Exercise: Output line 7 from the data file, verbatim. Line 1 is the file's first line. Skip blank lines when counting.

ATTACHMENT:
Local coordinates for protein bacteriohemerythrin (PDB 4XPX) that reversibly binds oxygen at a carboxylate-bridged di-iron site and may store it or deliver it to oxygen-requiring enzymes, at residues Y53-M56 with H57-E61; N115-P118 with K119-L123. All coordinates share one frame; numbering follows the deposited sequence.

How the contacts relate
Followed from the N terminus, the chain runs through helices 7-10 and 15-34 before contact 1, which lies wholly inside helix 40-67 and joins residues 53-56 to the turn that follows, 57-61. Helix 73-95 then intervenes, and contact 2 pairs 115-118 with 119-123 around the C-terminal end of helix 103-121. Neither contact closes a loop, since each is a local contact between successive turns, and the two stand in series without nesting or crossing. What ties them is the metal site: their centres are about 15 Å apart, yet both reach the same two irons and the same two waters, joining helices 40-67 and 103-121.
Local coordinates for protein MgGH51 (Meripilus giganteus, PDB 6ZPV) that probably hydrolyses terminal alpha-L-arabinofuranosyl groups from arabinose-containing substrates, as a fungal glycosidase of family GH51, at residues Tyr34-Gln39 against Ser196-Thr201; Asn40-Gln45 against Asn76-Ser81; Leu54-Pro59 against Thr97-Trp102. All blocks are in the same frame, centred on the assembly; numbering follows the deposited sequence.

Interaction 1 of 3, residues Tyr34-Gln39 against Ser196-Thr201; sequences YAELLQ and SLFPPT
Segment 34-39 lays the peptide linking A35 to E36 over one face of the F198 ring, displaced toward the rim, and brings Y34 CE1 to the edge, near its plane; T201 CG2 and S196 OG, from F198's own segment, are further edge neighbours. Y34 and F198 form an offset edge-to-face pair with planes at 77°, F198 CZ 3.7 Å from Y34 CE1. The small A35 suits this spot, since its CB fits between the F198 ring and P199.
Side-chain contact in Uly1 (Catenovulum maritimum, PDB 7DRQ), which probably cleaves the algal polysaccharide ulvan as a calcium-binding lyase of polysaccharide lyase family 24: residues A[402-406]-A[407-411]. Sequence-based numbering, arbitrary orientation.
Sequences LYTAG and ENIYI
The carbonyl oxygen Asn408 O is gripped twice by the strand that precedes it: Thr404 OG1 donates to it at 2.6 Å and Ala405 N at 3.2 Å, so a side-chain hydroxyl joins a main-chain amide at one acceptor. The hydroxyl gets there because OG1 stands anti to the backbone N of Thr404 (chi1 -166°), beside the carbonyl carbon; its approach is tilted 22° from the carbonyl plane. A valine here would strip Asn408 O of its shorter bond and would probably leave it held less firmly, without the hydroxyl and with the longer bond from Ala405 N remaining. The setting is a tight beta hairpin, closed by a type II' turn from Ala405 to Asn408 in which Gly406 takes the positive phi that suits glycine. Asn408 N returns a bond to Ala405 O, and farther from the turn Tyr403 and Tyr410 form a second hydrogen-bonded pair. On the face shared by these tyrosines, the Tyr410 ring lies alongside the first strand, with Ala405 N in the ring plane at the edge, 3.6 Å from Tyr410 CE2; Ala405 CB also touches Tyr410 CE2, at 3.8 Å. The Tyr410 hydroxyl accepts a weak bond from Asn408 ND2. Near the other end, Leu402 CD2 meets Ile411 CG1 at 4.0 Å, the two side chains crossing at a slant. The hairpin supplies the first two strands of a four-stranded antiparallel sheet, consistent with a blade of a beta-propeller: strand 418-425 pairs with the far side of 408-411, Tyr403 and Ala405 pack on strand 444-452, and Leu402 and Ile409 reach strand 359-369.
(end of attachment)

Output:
Side-chain contact in Uly1 (Catenovulum maritimum, PDB 7DRQ), which probably cleaves the algal polysaccharide ulvan as a calcium-binding lyase of polysaccharide lyase family 24: residues A[402-406]-A[407-411]. Sequence-based numbering, arbitrary orientation.